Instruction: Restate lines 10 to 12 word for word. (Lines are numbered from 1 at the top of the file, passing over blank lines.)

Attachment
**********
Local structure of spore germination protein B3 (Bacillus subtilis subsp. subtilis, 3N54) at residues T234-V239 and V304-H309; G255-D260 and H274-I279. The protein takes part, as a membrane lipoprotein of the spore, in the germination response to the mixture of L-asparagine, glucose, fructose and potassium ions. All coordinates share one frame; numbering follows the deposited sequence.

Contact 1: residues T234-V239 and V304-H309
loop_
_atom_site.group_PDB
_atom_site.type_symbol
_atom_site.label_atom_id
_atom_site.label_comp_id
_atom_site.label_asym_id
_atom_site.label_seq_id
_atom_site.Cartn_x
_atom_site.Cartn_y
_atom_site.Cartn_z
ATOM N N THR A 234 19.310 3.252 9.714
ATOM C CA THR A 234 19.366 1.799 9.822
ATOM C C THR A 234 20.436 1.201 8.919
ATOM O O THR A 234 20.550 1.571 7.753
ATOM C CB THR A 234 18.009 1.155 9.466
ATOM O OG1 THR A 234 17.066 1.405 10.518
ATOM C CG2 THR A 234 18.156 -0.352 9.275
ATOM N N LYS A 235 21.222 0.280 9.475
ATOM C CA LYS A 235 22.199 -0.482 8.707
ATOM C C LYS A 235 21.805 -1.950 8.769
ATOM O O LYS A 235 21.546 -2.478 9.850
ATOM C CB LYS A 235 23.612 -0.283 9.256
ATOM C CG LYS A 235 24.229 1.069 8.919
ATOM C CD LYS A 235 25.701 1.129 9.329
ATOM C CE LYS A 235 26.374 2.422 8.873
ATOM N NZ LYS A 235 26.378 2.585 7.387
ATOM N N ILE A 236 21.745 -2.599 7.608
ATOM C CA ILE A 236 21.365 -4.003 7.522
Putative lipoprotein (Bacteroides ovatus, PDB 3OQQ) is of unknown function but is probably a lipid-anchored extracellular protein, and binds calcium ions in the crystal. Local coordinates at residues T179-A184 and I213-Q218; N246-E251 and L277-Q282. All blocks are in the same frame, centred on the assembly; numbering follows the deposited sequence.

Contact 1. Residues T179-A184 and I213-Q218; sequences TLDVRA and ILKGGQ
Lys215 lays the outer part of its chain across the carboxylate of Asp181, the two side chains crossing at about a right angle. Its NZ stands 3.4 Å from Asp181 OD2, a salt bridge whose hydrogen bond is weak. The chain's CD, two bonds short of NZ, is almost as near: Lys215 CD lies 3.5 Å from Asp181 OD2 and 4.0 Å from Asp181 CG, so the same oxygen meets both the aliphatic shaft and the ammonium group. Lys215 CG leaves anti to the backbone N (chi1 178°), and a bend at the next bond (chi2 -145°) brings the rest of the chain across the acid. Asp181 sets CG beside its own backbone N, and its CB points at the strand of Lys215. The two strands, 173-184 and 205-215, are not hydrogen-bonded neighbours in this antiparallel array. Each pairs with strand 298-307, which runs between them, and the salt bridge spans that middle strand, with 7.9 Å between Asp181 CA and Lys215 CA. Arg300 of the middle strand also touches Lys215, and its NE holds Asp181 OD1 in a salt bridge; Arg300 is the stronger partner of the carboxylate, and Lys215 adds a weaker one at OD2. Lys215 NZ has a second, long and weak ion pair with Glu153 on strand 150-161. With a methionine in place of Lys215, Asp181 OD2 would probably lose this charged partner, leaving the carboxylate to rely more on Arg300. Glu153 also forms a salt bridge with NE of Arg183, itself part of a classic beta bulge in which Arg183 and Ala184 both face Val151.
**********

_atom_site.Cartn_x
_atom_site.Cartn_y
_atom_site.Cartn_z